W/DNC. Donna Novak Coles Georgia Women's Movement Archives
Found in 45 Collections and/or Records:
Polly Simpson and others began "A Woman’s Place," a clearinghouse for women's resources as well as an organization for women, in June 1980. The collection consists of business plans and membership materials pertaining to the organization and activities of "A Woman's Place," 1980-1983.
Beverly Turner Jordan was born in Buffalo, N.Y. in 1937. The Jordan Collection is arranged by subject/format catagories: Manuscript materials include records relating to the Cobb County and Georgia Women's Political Caucus and ERA Georgia, Inc., as well as Jordan's Rolodex cards (originals and photocopies).
In Atlanta, Carole Ashkinaze wrote about a number of controversial issues including the Equal Rights Amendment, abortion, women's rights, feminism, poverty, health-care, politics, education and race. The Carole Ashkinaze papers are organized into three series consisting of manuscript materials (correspondence), printed materials (her columns, research articles and articles written about Carole Ashkinaze), and finally photographs and artifacts.
Cathey W. Steinberg was recognized as a leader for consumer, family, and women's rights during her service in the Georgia House of Representatives (1977-1989) and Georgia Senate (1991-1993). Her papers consist of correspondence, newsclippings, legislation, printed materials, reports, speeches, and campaign materials, 1976-1994, that document her public service and political campaigns.
Cynthia Welch Hlass, real estate broker and former Atlanta NOW president was born in Kansas City, Missouri in 1944. The Cynthia W. Hlass Papers, 1970-1976, are arranged under the following topics: Atlanta NOW, Georgia NOW, National NOW, NOW State Legislative Coordinator, Equal Rights Amendment, and Miscellaneous and consist of manuscript and printed materials documenting Hlass's participation in NOW, as well as efforts to ratify the ERA in Georgia.
Daphne C. Faulkner, religious and political activist, was born in 1930 in Columbus, Georgia. This collection documents Faulkner's participation and activities in ERA-related organizations through letters, manuscripts, meeting minutes, a filmstrip, printed items and lists.
Fowlkes began her 25-year career as a professor at Georgia State in 1973, rising through the ranks from Assistant to Associate Professor in 1980, and to full Professor in 1992. The papers and manuscripts of the collection shed light on many facets of Dr. Fowlkes' career at Georgia State, including her promotions to Associate Professor in 1980 and Full Professor in 1992, her teaching activities, and her committee work (Series II).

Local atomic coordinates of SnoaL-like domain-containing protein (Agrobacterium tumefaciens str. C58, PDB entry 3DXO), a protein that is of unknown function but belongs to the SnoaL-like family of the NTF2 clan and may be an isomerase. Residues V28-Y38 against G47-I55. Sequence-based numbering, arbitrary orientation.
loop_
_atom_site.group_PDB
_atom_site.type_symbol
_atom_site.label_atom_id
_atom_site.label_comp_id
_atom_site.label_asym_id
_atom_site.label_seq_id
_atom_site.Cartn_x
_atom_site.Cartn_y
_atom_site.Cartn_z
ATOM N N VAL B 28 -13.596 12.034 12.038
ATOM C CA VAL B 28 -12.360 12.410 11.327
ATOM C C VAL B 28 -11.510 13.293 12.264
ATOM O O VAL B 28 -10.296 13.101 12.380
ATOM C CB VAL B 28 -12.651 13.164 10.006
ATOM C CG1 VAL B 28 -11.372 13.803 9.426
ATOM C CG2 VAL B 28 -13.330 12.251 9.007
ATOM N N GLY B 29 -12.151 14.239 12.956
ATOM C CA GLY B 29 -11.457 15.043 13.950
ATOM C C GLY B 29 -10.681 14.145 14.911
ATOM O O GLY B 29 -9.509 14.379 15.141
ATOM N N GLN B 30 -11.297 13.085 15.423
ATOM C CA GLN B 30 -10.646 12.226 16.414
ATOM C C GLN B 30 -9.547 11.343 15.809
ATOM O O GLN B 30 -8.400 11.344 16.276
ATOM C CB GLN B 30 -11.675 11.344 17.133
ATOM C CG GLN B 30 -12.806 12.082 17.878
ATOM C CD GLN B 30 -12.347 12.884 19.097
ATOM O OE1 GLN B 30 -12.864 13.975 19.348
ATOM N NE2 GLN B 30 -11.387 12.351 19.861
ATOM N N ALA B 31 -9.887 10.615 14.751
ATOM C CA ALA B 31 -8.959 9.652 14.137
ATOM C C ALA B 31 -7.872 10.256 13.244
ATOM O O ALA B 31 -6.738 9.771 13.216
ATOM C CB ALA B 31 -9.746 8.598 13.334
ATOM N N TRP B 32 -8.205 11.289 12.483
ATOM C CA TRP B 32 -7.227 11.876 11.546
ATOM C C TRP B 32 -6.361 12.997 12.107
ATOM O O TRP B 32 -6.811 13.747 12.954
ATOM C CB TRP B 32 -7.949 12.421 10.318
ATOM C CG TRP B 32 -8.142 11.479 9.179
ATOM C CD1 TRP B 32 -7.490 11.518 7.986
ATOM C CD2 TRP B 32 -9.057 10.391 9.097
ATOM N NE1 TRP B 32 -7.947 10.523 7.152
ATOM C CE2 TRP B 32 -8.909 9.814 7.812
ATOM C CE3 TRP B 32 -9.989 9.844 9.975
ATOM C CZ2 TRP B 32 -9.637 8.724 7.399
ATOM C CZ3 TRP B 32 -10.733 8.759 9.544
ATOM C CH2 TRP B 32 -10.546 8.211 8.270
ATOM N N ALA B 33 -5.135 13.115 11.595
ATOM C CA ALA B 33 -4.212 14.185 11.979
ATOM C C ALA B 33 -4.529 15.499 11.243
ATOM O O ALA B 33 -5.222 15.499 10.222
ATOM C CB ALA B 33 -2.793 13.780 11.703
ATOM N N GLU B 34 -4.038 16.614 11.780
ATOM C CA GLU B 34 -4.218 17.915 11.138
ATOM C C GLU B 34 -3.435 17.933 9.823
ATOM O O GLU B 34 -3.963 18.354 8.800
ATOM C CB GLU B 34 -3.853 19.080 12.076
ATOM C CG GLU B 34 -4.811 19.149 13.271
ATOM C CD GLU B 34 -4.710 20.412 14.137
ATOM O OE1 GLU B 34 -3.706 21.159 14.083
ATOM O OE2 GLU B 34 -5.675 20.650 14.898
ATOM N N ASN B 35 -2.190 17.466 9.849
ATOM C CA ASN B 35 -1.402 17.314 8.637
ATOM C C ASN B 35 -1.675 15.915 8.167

Dorothy Gibson-Ferrey was elected in 1972 as the first Chairperson of the reformed Georgia Commission on the Status of Women, having served on the board of the Fulton County Department of Children and Youth and the Georgia Committee on Crime and Delinquency. The bulk of the collection relates to her service on the Georgia Commission on the Status of Women, 1971-1992, and her work on the Equal Rights Amendment and with ERA Georgia.
Dorothy J. Tracy, activist, author, financial planner, and lobbyist, was born in Pittsburgh Pennsylvania in 1920. The bulk of the Dorothy J. Tracy Papers, circa 1967-1995, focuses on Tracy's efforts to ratify the ERA in Georgia through such organizations as the League of Women Voters of Georgia and Atlanta/Fulton, Georgians for ERA, and ERA Georgia, Inc. [the former Georgia Council for ERA].
Elaine Hazleton Bolton worked as a political activist in support of ERA ratification and began her political activism in the late 1970s by working as a legislative aid to Senator Virginia Shapard. The Elaine Hazleton Bolton papers includes a file documenting the Polly Bergen/National Business Council for the Equal Rights campaign, a necklace, two pinback buttons, a t-shirt and two scarves.
Eleanor Hope Crisler Babcock, born November 8, 1931 in Atlanta, Georgia, has worked as a homemaker, substitute teacher, mortgage loan counselor, and insurance claims clerical supervisor. The Eleanor Crisler Babcock Collection contains printed materials and artifacts related to ERA ratification efforts from the Georgia chapter of NOW, ERA Georgia, Inc., and HERA.
The Georgia Women's Movement Oral History Collection began in 1995 as part of the Georgia Women's Movement Project, a joint undertaking of the Women's Studies Institute of Georgia State University and the Special Collections Department of the University Library. Although the focus of the collection has been the Equal Rights Amendment, also covered are many topics relating to the lives of women throughout the twntieth and twenty-first centuries.
In June 1995, the Special Collections Department of the Georgia State University Library initiated a project to build archival collections in women's history. The collection includes materials (manuscript materials, invitations and programs, flyers, audio recordings, photographs, and artifacts) documenting the history and activities of the Georgia Women's Movement Project.